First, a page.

My fellow Americans,
It is time to come forward and speak of a terrible menace which is, uh, menacing this great country of ours. On second thought, make that "a terrible menace that is threatening this country of ours," no, no, that should be "a terrible threat that menaces this country of ours."
I am speaking of the MFA-Industrial Complex.
Actually, before that last sentence, let's insert a rhetorical question, "What is this menace I speak of?"
Poetsandwriters.org lists 260 MFA Creative Writing Programs. Assuming each program accepts a mere twelve candidates a year, that's over three thousand creative writers released into the world each year.
Rephrase the rhetorical question, to take off "I speak of" and leave it, "What is this menace?"
This number does not include the number of writers with bachelor's degrees, nor those with informal training from innumerable workshops and writers groups around the nation. Conservatively, however, we can estimate over the last decade, thirty thousand creative writers have infiltrated society; they live next door to us, work alongside us, they may - on occasion - even be related to us.
On reconsideration, make the rhetorical question simply, "What menace?"
You have seen them, these writers, in coffee shops and subways - tapping on their little keyboards and iPads - sometimes even writing by hand on legal pads - creating an endless stream of prose and poetry. Soon the world will be flooded - indeed it is flooded already - with over-stretched metaphors, convoluted syntax, and ponderous passages of purposely purple prose.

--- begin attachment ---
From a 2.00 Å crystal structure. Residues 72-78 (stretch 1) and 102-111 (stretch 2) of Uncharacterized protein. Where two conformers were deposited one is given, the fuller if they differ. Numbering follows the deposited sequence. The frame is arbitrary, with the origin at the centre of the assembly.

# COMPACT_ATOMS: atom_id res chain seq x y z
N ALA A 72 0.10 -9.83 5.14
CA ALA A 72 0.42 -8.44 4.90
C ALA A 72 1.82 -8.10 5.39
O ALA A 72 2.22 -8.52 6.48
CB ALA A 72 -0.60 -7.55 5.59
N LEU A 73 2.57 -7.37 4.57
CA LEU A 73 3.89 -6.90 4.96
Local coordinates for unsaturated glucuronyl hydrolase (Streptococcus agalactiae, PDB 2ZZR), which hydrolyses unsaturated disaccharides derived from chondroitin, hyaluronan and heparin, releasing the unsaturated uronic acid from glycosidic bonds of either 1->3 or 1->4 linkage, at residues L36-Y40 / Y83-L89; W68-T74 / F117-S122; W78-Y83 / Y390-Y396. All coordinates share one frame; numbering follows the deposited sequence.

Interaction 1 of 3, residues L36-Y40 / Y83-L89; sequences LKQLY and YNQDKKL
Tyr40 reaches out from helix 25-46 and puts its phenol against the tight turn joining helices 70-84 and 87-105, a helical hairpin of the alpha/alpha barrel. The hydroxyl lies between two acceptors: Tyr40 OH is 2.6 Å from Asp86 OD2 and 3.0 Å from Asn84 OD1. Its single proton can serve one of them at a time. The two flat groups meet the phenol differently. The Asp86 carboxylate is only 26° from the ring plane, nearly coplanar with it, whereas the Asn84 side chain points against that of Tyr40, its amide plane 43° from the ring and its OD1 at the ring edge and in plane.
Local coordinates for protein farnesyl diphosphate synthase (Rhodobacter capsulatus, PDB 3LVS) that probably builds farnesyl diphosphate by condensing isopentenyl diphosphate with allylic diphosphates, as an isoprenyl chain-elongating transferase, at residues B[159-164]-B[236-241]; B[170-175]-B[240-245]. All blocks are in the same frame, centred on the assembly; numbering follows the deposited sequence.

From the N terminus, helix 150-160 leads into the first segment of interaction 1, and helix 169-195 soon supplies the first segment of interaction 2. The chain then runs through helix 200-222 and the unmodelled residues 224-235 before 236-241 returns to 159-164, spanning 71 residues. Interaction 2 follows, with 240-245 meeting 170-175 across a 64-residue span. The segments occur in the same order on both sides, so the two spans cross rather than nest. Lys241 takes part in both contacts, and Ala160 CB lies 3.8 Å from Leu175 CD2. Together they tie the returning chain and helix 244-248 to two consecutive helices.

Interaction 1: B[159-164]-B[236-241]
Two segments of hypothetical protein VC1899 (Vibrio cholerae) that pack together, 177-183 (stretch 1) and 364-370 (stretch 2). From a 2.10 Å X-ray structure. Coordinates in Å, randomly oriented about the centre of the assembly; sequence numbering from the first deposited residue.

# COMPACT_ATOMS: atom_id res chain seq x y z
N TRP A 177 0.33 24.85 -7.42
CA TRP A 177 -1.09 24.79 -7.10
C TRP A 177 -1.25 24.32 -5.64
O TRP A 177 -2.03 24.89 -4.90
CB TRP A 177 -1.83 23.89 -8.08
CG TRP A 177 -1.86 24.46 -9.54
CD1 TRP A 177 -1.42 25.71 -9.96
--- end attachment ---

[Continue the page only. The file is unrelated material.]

I confess, I am a writer myself, which is why it falls to one of their own kind to sound the clarion call. Enough, enough with all these writers. Everyone can't be a writer. We need readers also. And plumbers. We also need plumbers. My pipes are draining slower and my ability to writer anapestic tetrameter or explain the difference between a hyphen and an em-dash avails naught. Put down your pens, writers! (Or your keyboards, pen is metonymy, and you knew damn well what I meant.)
That is all I have to say.
But make the rhetorical question, "What is this menace, you ask."
Or should that be, "'What is this menace?' you ask." Or no, it should be, "What menace?" No, better yet, just, "Menace?"
Yes, that's it.